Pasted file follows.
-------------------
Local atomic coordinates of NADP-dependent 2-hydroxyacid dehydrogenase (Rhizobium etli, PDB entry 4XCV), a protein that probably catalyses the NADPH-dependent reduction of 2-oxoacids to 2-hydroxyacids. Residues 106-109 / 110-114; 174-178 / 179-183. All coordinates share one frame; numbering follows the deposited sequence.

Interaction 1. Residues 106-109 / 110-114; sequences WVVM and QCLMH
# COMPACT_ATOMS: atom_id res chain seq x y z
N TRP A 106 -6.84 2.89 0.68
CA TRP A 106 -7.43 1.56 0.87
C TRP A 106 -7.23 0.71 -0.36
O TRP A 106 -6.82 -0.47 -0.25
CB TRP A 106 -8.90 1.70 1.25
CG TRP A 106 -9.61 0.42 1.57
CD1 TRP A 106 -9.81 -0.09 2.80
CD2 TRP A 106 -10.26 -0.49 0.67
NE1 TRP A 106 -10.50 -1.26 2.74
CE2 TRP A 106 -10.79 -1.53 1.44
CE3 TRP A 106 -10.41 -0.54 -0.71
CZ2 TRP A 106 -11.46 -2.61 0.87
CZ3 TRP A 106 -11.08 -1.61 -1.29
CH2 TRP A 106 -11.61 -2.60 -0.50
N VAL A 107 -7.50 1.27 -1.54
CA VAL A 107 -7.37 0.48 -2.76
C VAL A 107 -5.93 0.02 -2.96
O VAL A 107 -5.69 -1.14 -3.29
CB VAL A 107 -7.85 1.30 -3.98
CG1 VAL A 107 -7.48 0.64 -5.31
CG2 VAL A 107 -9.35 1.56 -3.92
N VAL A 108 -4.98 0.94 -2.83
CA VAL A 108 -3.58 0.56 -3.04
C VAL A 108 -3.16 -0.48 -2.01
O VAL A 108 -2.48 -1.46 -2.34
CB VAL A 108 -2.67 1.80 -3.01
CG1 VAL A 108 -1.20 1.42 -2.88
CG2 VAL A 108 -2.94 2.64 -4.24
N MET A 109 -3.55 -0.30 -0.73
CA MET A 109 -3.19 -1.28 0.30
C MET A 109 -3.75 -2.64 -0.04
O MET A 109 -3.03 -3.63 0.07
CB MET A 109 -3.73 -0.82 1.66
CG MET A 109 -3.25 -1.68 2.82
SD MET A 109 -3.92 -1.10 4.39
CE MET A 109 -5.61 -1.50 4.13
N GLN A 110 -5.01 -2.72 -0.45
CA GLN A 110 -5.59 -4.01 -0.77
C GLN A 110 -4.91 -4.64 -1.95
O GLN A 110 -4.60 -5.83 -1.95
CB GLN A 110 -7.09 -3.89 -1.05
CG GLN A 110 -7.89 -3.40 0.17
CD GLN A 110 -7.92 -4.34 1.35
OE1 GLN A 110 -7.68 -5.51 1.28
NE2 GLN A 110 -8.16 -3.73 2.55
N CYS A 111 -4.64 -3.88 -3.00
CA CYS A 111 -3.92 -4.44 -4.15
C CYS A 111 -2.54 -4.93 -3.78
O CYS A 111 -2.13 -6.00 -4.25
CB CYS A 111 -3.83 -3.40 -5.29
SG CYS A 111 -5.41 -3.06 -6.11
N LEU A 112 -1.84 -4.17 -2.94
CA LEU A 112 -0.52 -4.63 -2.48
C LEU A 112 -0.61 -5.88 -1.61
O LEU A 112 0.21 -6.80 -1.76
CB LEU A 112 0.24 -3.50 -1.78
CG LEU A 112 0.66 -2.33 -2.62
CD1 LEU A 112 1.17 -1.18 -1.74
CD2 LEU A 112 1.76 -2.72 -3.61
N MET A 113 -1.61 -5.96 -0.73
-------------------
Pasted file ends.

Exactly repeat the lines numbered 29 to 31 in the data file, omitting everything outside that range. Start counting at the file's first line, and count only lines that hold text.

CB VAL A 108 -2.67 1.80 -3.01
CG1 VAL A 108 -1.20 1.42 -2.88
CG2 VAL A 108 -2.94 2.64 -4.24